The annual analysis of the UK manufacturing sector published by Make UK and Santander highlights its importance to the future success of Great Britain’s economy.
According to ‘UK Manufacturing: 2019/20 The Facts’, while the United States is the single biggest export market for UK manufactured goods and services, worth £118.2bn, exports to the top seven EU markets alone amounted to £236.5bn in the same period (£256.1bn including Switzerland).
Broken down by sector the export picture of manufactured goods is dominated by transport (25.5%) and pharmaceuticals and chemicals (17.9%). They highlight the importance of these high value-added sectors to the success of UK industry overall, particularly in aerospace and automotive.
The importance of transport and pharmaceuticals and chemicals is also reflected in contributions to business R&D where they accounted for almost 70% of the total spend between them. The transport sector also led the way in export growth increasing by 7.4%, largely on the back of aerospace, closely followed by food and drink which increased exports by 5.3%.
The UK is the world’s 10th largest exporter and 7th largest for trade; it remains among the top ten manufacturing nations in ninth place. UK manufacturing’s annual output is worth £192bn to the economy overall.
The analysis by Make UK and Santander shows that manufacturing remains central to the success of the economy overall, accounting for two thirds of overall R&D, 45% of exports, 15% of business investment and 2.7m high value jobs which are better paid than the economic average.
The analysis challenges the myth that manufacturing jobs are badly paid with the average salary of £33,592, compared to £29,832 for the whole economy and significantly above services at £29,014.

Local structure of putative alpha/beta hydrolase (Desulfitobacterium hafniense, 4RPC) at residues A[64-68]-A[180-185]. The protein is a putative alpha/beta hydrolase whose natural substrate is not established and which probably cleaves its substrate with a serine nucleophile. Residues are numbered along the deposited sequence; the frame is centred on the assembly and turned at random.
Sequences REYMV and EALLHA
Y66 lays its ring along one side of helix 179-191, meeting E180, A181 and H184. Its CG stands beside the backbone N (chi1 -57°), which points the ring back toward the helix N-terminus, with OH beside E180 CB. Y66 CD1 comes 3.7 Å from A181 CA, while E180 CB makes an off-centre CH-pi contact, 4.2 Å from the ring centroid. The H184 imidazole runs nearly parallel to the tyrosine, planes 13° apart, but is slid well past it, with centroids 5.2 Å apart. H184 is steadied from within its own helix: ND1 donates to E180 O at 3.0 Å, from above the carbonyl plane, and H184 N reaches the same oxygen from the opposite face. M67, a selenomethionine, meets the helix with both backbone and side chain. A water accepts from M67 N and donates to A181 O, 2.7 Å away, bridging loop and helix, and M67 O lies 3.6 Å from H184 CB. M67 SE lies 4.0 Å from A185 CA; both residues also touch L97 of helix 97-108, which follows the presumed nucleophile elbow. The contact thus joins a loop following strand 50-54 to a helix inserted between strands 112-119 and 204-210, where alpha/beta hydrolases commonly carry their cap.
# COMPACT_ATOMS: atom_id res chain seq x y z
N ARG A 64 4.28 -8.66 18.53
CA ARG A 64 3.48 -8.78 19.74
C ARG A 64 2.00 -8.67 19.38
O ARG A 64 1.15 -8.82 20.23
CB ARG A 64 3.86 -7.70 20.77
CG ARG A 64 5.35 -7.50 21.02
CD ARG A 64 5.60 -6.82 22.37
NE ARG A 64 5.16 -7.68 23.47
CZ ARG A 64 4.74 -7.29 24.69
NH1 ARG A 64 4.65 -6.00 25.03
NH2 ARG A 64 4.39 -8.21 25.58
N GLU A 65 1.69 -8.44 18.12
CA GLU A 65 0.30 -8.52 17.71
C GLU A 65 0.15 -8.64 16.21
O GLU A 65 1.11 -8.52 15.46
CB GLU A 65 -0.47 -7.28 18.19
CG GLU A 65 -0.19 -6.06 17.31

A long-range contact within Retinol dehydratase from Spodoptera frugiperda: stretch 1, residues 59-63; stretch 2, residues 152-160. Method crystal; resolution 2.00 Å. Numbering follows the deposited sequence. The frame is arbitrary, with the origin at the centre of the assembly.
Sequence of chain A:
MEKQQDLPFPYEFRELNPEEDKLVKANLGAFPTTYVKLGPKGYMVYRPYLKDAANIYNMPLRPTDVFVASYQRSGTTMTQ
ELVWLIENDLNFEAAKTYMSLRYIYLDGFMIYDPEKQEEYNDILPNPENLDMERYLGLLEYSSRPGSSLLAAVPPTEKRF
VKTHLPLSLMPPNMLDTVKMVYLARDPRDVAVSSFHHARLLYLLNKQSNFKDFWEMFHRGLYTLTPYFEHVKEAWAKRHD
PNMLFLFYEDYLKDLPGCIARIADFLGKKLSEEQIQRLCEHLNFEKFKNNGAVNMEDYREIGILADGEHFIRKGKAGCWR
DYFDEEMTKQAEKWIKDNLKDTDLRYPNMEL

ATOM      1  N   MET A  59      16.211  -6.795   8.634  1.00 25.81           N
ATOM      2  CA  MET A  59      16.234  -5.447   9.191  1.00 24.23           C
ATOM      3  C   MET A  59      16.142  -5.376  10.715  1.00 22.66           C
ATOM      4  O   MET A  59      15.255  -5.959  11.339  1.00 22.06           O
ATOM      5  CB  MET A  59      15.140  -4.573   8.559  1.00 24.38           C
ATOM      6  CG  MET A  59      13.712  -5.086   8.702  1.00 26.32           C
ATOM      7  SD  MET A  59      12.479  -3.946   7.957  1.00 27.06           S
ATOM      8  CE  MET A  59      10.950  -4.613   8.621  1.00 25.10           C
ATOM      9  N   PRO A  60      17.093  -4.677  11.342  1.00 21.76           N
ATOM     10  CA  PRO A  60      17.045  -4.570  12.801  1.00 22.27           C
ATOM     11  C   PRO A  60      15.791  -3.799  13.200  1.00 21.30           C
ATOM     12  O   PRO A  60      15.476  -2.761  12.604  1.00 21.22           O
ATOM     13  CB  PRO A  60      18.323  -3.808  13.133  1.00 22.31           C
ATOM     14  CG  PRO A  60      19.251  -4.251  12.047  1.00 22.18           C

By sector size, Food and Drink remains the single biggest contributor to GVA with 15.1%, worth roughly £73.1 billion, closely followed by transport (14.9% worth £72.1bn) and pharmaceuticals and chemicals (14.2% worth £68.7bn).
Seamus Nevin, Chief Economist at Make UK, commented:“These figures lay bare the overwhelming importance for manufacturers of trade with our closest market and the need to avoid imposing any barriers which will make this more difficult.
“Whilst the United States remains the biggest market and, presents significant opportunities for export growth, it is a fallacy to believe that geography is not the biggest factor driving trade. For UK manufacturers access to their biggest market must be a premium.
“The figures also provide an important reminder that we’re still one of the top ten biggest manufacturing nations and we want to see policy makers working with industry to help move UK manufacturing up the rankings.”
Paul Brooks, UK Head of Manufacturing at Santander, added: “The UK has always punched well above its weight when it comes to exports and it’s vital this trend continues – jobs across the UK count on it.
“While we are helping businesses build strong trade links with partners around the world, the message from manufacturers is clear: Europe must remain a strong trade ally. We’ll continue to support the UK to hold its position as a major global economy and exporter.”